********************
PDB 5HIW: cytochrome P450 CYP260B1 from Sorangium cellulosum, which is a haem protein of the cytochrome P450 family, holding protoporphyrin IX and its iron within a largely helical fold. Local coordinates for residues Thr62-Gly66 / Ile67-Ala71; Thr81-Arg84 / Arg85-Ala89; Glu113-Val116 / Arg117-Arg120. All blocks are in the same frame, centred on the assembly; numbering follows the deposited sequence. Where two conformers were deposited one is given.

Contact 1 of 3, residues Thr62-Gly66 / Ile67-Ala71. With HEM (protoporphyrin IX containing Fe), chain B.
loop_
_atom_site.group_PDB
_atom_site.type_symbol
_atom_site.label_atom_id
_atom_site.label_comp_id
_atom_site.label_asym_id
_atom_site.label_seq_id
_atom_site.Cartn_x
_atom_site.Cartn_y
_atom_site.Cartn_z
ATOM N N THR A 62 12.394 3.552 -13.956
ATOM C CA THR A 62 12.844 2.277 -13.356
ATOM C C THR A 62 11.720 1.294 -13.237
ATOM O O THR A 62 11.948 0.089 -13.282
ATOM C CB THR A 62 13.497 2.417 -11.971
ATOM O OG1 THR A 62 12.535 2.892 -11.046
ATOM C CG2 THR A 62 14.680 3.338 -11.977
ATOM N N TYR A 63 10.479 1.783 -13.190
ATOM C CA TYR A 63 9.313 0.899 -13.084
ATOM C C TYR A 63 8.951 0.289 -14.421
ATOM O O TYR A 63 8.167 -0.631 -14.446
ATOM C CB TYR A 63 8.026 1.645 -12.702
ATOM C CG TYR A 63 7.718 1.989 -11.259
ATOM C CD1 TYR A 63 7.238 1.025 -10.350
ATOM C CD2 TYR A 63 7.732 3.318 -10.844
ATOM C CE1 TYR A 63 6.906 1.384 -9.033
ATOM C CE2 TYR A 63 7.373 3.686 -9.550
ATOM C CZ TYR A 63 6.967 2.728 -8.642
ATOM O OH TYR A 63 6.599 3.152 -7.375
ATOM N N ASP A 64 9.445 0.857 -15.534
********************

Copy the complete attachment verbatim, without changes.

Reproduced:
PDB 5HIW: cytochrome P450 CYP260B1 from Sorangium cellulosum, which is a haem protein of the cytochrome P450 family, holding protoporphyrin IX and its iron within a largely helical fold. Local coordinates for residues Thr62-Gly66 / Ile67-Ala71; Thr81-Arg84 / Arg85-Ala89; Glu113-Val116 / Arg117-Arg120. All blocks are in the same frame, centred on the assembly; numbering follows the deposited sequence. Where two conformers were deposited one is given.

Contact 1 of 3, residues Thr62-Gly66 / Ile67-Ala71. With HEM (protoporphyrin IX containing Fe), chain B.
loop_
_atom_site.group_PDB
_atom_site.type_symbol
_atom_site.label_atom_id
_atom_site.label_comp_id
_atom_site.label_asym_id
_atom_site.label_seq_id
_atom_site.Cartn_x
_atom_site.Cartn_y
_atom_site.Cartn_z
ATOM N N THR A 62 12.394 3.552 -13.956
ATOM C CA THR A 62 12.844 2.277 -13.356
ATOM C C THR A 62 11.720 1.294 -13.237
ATOM O O THR A 62 11.948 0.089 -13.282
ATOM C CB THR A 62 13.497 2.417 -11.971
ATOM O OG1 THR A 62 12.535 2.892 -11.046
ATOM C CG2 THR A 62 14.680 3.338 -11.977
ATOM N N TYR A 63 10.479 1.783 -13.190
ATOM C CA TYR A 63 9.313 0.899 -13.084
ATOM C C TYR A 63 8.951 0.289 -14.421
ATOM O O TYR A 63 8.167 -0.631 -14.446
ATOM C CB TYR A 63 8.026 1.645 -12.702
ATOM C CG TYR A 63 7.718 1.989 -11.259
ATOM C CD1 TYR A 63 7.238 1.025 -10.350
ATOM C CD2 TYR A 63 7.732 3.318 -10.844
ATOM C CE1 TYR A 63 6.906 1.384 -9.033
ATOM C CE2 TYR A 63 7.373 3.686 -9.550
ATOM C CZ TYR A 63 6.967 2.728 -8.642
ATOM O OH TYR A 63 6.599 3.152 -7.375
ATOM N N ASP A 64 9.445 0.857 -15.534